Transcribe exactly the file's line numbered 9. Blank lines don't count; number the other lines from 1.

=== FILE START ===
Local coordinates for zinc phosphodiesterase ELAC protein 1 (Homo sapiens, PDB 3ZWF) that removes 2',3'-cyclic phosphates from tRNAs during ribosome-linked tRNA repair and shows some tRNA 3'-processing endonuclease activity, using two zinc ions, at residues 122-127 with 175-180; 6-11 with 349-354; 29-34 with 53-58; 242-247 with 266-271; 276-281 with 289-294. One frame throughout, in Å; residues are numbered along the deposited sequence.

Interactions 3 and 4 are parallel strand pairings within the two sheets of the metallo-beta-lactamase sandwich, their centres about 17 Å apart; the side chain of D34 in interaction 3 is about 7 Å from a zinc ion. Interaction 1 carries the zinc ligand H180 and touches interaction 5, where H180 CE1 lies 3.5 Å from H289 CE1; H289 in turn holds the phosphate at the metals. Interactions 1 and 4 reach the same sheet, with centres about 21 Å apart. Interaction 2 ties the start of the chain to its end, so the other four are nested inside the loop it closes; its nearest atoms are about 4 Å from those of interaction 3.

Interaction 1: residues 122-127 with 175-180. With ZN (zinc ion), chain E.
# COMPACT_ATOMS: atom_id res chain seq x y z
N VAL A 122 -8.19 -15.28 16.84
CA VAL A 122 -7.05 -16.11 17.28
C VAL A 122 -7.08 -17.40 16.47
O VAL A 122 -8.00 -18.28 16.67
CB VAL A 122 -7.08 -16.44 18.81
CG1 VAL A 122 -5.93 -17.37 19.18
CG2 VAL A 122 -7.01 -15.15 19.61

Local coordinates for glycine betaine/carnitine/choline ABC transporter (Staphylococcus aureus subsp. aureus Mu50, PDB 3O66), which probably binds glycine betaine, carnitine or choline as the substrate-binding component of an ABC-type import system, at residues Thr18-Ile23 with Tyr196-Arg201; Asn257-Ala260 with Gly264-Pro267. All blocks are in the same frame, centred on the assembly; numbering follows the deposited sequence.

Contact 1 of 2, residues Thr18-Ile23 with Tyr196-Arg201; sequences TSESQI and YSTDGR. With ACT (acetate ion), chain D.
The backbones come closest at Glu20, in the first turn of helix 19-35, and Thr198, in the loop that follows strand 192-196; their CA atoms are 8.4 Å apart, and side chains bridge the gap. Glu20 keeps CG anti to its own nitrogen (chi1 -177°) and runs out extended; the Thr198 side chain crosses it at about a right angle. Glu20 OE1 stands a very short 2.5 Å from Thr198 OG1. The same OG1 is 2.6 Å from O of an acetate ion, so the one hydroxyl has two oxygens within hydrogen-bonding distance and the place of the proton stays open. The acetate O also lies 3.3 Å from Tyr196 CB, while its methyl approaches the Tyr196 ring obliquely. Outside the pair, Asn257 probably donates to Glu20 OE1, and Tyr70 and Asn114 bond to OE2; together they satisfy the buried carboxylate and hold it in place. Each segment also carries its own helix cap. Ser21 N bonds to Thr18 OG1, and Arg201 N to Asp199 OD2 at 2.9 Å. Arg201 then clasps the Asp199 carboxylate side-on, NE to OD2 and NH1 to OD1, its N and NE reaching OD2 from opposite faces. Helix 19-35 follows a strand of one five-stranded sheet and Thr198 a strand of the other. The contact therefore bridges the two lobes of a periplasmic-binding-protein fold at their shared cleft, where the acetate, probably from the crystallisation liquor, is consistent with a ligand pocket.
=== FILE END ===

CB VAL A 122 -7.08 -16.44 18.81